We went … and we opened.  So many young lives that ended in 1917.  The time gap seems wide but it’s not.  Soldiers of all countries lived like me: happy and sad, together and lonely, healthy and sick.  They had dreams.  I have dreams.  I get to live mine.

We visited the memorial to Canadian soldiers.  A man with head bowed mourns the loss:

A sign told us that the soldier faces the wind that brought chlorine gas into the lungs of Canadians.  Such a horrible way to die, clutching your throat for air.

And today?  It felt so ordinary.  A pretty park.  This patch of grass could be anywhere, hosting a single dandelion:

But the Battle of Passchendaele was fought in oozing mud and driving rain.  How easy it is to sense only our usual world of 2023.

A British writer spoke for his compatriots but he could have been French … or German:

There is not a single half-acre in Ypres that is not sacred.  There is not a single stone which has not sheltered scores of loyal young hearts, whose one impulse and desire was to fight and, if need be, to die for England.  Their blood has drenched its cloisters and its cellars, but if never a drop had been spilt, if never a life had been lost in defence of Ypres still would Ypres have been hallowed, if only for the hopes and the courage it has inspired and the scenes of valour and sacrifice it has witnessed.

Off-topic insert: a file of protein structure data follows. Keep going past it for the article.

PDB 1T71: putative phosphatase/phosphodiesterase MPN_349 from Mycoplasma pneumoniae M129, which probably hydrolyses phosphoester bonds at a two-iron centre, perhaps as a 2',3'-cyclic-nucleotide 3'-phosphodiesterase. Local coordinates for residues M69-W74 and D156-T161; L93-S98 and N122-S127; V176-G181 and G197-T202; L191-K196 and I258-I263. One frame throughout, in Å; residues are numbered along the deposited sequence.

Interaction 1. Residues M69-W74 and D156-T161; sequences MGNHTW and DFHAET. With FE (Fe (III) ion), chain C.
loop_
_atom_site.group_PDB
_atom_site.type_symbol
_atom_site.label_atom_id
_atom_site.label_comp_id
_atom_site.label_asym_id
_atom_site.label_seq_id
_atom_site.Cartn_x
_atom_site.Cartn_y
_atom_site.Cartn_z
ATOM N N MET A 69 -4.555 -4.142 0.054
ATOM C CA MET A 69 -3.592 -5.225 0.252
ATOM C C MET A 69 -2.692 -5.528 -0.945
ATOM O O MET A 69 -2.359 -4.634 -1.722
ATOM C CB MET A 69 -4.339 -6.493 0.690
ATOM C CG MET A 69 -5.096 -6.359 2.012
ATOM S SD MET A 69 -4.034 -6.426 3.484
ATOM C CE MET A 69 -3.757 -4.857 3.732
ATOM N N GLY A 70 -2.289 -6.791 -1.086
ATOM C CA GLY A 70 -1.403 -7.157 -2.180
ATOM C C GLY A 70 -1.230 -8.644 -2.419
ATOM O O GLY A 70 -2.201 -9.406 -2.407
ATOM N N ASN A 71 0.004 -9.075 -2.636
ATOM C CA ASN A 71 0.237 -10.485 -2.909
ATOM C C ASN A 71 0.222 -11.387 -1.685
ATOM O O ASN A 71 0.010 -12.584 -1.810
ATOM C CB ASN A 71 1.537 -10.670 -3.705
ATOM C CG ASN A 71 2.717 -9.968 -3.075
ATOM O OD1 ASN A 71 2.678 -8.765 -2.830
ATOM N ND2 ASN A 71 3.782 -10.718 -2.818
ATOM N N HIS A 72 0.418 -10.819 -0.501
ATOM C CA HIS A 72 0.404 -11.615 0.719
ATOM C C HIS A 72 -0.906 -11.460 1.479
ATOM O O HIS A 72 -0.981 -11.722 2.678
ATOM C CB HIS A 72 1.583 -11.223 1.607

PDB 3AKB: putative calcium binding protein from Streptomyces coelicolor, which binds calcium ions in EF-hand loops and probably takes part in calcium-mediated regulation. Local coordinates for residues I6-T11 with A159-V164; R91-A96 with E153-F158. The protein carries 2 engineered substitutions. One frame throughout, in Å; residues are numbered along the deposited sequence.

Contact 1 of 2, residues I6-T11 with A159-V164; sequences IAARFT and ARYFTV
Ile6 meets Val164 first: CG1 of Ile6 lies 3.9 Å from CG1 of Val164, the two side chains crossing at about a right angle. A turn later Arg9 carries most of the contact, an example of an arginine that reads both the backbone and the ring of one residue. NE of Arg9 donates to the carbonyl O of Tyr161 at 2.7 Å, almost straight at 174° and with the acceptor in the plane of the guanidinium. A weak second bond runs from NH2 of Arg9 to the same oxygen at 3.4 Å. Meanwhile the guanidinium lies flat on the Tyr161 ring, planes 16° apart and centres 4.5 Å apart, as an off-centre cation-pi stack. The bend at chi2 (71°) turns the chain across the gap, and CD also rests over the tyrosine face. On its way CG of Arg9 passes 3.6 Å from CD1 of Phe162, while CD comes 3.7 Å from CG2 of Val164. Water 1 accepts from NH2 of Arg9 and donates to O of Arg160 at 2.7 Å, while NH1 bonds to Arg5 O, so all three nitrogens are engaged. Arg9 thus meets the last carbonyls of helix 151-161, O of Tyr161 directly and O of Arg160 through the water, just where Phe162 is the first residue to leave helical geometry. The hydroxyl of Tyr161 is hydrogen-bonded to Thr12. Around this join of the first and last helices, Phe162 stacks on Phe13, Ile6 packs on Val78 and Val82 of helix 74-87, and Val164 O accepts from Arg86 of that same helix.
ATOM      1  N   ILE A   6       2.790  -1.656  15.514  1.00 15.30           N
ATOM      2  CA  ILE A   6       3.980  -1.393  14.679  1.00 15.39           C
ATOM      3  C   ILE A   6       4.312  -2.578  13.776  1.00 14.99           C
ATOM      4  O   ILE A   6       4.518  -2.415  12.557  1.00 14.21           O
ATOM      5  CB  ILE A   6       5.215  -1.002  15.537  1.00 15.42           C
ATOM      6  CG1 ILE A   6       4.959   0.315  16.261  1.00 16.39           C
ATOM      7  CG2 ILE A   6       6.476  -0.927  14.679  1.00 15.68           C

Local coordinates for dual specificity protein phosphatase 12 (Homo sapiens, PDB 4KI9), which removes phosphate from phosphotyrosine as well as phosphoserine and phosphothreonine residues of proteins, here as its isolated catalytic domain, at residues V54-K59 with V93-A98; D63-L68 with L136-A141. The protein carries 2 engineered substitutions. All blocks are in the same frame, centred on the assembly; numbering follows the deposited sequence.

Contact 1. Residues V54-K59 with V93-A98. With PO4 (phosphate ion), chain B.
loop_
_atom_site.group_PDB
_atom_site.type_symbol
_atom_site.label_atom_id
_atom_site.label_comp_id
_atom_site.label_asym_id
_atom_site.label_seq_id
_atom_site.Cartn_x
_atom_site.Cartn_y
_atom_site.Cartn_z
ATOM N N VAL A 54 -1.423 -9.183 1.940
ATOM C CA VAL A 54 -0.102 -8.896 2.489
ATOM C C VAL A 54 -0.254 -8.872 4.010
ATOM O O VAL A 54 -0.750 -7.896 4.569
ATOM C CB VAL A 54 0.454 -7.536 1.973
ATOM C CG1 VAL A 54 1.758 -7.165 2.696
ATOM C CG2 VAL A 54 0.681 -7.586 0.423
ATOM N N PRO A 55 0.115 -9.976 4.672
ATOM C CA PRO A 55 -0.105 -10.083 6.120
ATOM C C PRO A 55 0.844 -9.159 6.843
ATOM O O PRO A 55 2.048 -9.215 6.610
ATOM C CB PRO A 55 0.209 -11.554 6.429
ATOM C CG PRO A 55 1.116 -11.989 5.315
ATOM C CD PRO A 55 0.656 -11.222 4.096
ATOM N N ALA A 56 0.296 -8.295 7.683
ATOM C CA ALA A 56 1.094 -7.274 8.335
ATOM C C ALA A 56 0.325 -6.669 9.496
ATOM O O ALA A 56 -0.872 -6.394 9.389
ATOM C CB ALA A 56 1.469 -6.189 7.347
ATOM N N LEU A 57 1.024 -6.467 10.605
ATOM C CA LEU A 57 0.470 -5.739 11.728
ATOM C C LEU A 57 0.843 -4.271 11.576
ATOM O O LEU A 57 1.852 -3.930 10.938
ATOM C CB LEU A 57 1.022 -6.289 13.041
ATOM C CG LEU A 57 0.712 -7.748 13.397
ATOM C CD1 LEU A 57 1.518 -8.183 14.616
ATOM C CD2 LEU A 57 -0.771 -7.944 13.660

The German Air Force bombed Ypres until there was virtually nothing left, including the Cloth Hall.  It was “built in the 13th century.  Also during this time cats, then the symbol of the devil and witchcraft, were thrown off Cloth Hall, possibly because of the belief that this would get rid of evil demons.”

Yesterday I sat in front of the Cloth Hall, pondering mankind’s beauty and depravity.  My head dropped without my mind in the picture.

Here are two photos:

We also visited the resting place of many young men.

“There are now 11,961 Commonwealth servicemen of the First World War buried or commemorated in Tyne Cot Cemetery.  8,373 of the burials are unidentified.”

Such an expanse of death.

Sonetime in my future I want to visit the nearby cemetery for German soldiers.  They too need to be honoured.

For all the dead, there is this tombstone:

And at the end of the day, there is life … in front of the Cloth Hall:

You know the ball is there

2 thoughts on “Ypres

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